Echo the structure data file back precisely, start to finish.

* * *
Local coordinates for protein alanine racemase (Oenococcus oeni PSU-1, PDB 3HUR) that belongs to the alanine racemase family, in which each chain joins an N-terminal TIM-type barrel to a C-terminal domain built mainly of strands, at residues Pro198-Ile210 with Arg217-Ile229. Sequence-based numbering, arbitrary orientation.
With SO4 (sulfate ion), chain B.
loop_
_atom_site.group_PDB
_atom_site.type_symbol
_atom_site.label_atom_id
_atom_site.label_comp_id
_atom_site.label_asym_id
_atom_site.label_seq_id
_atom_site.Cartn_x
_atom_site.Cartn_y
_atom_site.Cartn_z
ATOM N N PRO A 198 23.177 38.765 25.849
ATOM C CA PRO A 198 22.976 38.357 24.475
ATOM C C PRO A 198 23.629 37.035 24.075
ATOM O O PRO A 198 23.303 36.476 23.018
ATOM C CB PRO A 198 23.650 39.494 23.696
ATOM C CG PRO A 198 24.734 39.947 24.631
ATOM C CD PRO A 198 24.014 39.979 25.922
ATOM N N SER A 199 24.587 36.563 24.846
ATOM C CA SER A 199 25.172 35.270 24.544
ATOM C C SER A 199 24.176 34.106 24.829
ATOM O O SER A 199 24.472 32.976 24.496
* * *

Local coordinates for protein alanine racemase (Oenococcus oeni PSU-1, PDB 3HUR) that belongs to the alanine racemase family, in which each chain joins an N-terminal TIM-type barrel to a C-terminal domain built mainly of strands, at residues Pro198-Ile210 with Arg217-Ile229. Sequence-based numbering, arbitrary orientation.
With SO4 (sulfate ion), chain B.
loop_
_atom_site.group_PDB
_atom_site.type_symbol
_atom_site.label_atom_id
_atom_site.label_comp_id
_atom_site.label_asym_id
_atom_site.label_seq_id
_atom_site.Cartn_x
_atom_site.Cartn_y
_atom_site.Cartn_z
ATOM N N PRO A 198 23.177 38.765 25.849
ATOM C CA PRO A 198 22.976 38.357 24.475
ATOM C C PRO A 198 23.629 37.035 24.075
ATOM O O PRO A 198 23.303 36.476 23.018
ATOM C CB PRO A 198 23.650 39.494 23.696
ATOM C CG PRO A 198 24.734 39.947 24.631
ATOM C CD PRO A 198 24.014 39.979 25.922
ATOM N N SER A 199 24.587 36.563 24.846
ATOM C CA SER A 199 25.172 35.270 24.544
ATOM C C SER A 199 24.176 34.106 24.829
ATOM O O SER A 199 24.472 32.976 24.496